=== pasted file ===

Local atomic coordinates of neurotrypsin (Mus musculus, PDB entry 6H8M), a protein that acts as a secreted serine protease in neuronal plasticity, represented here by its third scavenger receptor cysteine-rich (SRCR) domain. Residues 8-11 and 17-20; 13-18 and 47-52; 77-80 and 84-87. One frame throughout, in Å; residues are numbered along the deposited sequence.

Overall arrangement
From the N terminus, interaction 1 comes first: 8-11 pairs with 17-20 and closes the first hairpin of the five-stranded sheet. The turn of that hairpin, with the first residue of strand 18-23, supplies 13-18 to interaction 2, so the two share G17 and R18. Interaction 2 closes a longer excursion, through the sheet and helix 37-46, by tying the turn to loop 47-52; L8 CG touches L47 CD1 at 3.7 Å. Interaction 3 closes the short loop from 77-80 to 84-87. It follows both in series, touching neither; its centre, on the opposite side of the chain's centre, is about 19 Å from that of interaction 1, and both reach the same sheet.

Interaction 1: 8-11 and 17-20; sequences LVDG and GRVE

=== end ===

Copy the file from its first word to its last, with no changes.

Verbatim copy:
Local atomic coordinates of neurotrypsin (Mus musculus, PDB entry 6H8M), a protein that acts as a secreted serine protease in neuronal plasticity, represented here by its third scavenger receptor cysteine-rich (SRCR) domain. Residues 8-11 and 17-20; 13-18 and 47-52; 77-80 and 84-87. One frame throughout, in Å; residues are numbered along the deposited sequence.

Overall arrangement
From the N terminus, interaction 1 comes first: 8-11 pairs with 17-20 and closes the first hairpin of the five-stranded sheet. The turn of that hairpin, with the first residue of strand 18-23, supplies 13-18 to interaction 2, so the two share G17 and R18. Interaction 2 closes a longer excursion, through the sheet and helix 37-46, by tying the turn to loop 47-52; L8 CG touches L47 CD1 at 3.7 Å. Interaction 3 closes the short loop from 77-80 to 84-87. It follows both in series, touching neither; its centre, on the opposite side of the chain's centre, is about 19 Å from that of interaction 1, and both reach the same sheet.

Interaction 1: 8-11 and 17-20; sequences LVDG and GRVE